The University Police Department (UPD) received four reports of sexual violence on campus over the course of eight days surrounding the first day of the fall semester — three cases remain unsolved.
In the early hours of Monday, Aug. 26, the first day of class for the fall semester, a student was allegedly raped at the Cesar Chavez Student Center. The victim called for help immediately after the assault and within minutes, UPD arrested Santiago Gonzalez Gonzalez, according to UPD Deputy Chief of Police Wailun Shiu. The 24-year-old man, who is not a student, was found on the staircase leading to the Pub. He also matched a description given by the victim, according to Gonzalez’s case file.
Gonzalez has pleaded not guilty to multiple charges including false imprisonment with violence, sexual battery with restraint and sodomy against the victim’s will, according to Alex Bastian, Director of Communications for the San Francisco District Attorney. At the time of the attack, Gonzalez was awaiting trial for a residential burglary he allegedly committed nine days prior within the Parkmerced community.
Little is known of the other three attacks due to the fact that none have led to arrests. The only publicly accessible information currently is what the university is required to report under the Jeanne Clery Act of 1998 which compels colleges and universities to publish a daily crime log and issue timely warnings of certain crimes, including sexual assaults, according to the UPD website. No timely warnings were issued for any of the crimes.
“If the university feels it’s important to keep it quiet they should exercise more safety,” said student Kenneth Chang when he first heard of the crimes.
Under the Clery Act, colleges and universities are also obligated to post annual security reports. The most recent reports show that the total number of violent sexual incidents has gone up nearly every year since 2015.
In 2015, the university received 19 reports of sexual violence crimes. In 2016, the number went up to 24. In 2017, it went up to 27. 2018 saw a dramatic decrease to 17 reported crimes, but 2019 is expected to see another increase, according to Shiu.
Since the beginning of the semester, UPD has issued three timely warnings. Two were relating to residential burglaries and one was about an unverified report of a man with a firearm, according to the UPD website.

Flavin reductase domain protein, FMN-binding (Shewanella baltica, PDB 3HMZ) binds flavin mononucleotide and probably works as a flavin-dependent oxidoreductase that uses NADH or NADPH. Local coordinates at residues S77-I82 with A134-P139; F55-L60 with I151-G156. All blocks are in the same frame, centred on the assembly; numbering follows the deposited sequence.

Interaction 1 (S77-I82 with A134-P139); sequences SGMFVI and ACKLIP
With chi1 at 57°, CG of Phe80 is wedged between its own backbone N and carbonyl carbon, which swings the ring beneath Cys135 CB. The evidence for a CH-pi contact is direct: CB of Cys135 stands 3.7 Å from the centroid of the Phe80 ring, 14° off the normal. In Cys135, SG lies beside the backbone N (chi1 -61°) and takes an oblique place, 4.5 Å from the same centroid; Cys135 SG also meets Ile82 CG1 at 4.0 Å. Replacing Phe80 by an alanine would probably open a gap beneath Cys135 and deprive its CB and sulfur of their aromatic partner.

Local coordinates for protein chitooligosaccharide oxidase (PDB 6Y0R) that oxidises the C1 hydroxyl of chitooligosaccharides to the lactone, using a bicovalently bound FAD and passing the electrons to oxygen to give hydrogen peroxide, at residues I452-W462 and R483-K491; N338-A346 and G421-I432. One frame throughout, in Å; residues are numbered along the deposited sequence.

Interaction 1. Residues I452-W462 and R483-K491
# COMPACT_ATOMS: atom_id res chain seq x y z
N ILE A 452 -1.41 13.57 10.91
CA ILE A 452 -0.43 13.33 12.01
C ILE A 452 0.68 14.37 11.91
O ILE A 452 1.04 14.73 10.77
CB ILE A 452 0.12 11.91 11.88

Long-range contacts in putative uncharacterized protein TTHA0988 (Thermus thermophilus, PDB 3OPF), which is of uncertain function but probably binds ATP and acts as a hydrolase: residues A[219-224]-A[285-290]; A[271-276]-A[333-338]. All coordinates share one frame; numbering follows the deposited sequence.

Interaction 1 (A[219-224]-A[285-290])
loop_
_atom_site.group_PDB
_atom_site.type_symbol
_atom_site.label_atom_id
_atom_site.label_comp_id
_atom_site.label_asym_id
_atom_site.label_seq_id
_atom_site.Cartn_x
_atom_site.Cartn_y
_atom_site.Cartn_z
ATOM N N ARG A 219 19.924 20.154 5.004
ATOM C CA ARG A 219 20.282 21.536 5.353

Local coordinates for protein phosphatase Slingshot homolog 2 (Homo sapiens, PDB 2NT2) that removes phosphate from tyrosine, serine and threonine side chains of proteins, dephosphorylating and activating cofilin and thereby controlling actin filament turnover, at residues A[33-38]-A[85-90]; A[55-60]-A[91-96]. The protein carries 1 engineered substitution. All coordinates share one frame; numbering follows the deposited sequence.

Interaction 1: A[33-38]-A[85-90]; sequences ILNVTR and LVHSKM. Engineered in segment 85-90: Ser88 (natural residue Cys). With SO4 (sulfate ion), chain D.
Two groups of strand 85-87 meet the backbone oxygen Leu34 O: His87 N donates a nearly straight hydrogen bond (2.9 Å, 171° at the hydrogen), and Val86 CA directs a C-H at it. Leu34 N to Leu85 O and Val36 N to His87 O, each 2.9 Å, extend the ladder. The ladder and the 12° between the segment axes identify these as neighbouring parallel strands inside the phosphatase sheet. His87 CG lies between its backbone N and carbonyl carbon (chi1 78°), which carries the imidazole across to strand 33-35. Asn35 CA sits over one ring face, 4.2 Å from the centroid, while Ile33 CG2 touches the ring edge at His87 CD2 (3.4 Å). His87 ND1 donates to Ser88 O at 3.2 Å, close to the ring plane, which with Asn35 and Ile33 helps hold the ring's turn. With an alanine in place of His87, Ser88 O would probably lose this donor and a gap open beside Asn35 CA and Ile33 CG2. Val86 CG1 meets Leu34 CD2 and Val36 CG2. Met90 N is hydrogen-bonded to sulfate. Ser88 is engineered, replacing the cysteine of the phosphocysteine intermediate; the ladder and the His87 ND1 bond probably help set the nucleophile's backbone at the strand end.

Timely warnings must be sent to the campus community for certain crimes, including sexual violence, if the school believes the incident “poses a serious or ongoing threat to the community,” according to the UPD Annual Security Report.
UPD received the first of the four reports on Thursday, Aug. 22, a sexual battery at Mary Ward Hall. Sexual battery is defined as non consensual sexual touching of another person, according to the California penal code. The crime allegedly occurred at 5:30 a.m. that morning and was reported at approximately 1 p.m. The investigation into the case is currently suspended and “pending further leads,” according to the UPD crime log, which includes the time and place the crimes occurred, when they were reported, the charges, and the current status of the investigation.
Approximately half an hour after UPD received this report, their Twitter account issued a “quick safety reminder,” suggesting that students walk in groups and keep to well lit areas, among other things. One person replied to the tweet, asking if something was going on, but the UPD account replied “These are general safety tips.”
The following night, Friday, Aug. 23, UPD received a report of yet another sexual battery at the student center. The crime was reported 10 minutes after it occurred, according to the UPD crime log. The investigation is on-going.
UPD received the last of the four reports on Friday, Aug. 30, at the end of the first week of school. At some point during the hours between Wednesday and Thursday, somebody at the Centennial Village was allegedly raped while drugged or intoxicated, according to the crime log. The investigation is ongoing.
“For the [crimes] in residential communities, I feel like that’s something RA’s especially should be cognisant of,” said Sydnie Conner, a pre-sociology student.
“University Police takes these incidents very seriously,” said Deputy Chief Shiu. “We offer programs to help and educate individuals to stay safe. Programs such as The Care Escort program and R.A.D. self-defense course are free programs and are offered year-round,” said Shiu when asked what is being done to address these crimes. Shiu added that UPD has increased the number of patrols by Division of Campus Safety staff.
The ultimate decision of whether specific situations constitute a serious threat is left to the University Chief of Police and a Clery Director, somebody whose job it is to lead a team focused on Clery Act compliance. SF State currently has no Clery Director and has not had anybody leading Clery compliance advising for roughly 10 months.
“SF State had a Clery Manager position that was vacated in November 2018. We created our EOC-Clery Director position in February 2019 and have an active recruitment for the position in process,” said Shiu.
When asked for the names of those within the department that decided against issuing timely warnings, Shiu would not specify more than to say the decisions, “are made collaboratively between the on duty supervisors and the command staff. This would include the Chief of Police down to the Lieutenants.” Shiu went on to explain that he could not discuss which factors led to these decisions due to the fact that the investigations were ongoing.
Victims of sexual violence can access resources at multiple places on campus including the SAFE Place, the Title IX office and the Health Promotion and Wellness office. Those who would like to get involved in combating sexual violence can join the Sexual Violence Prevention Collaborative.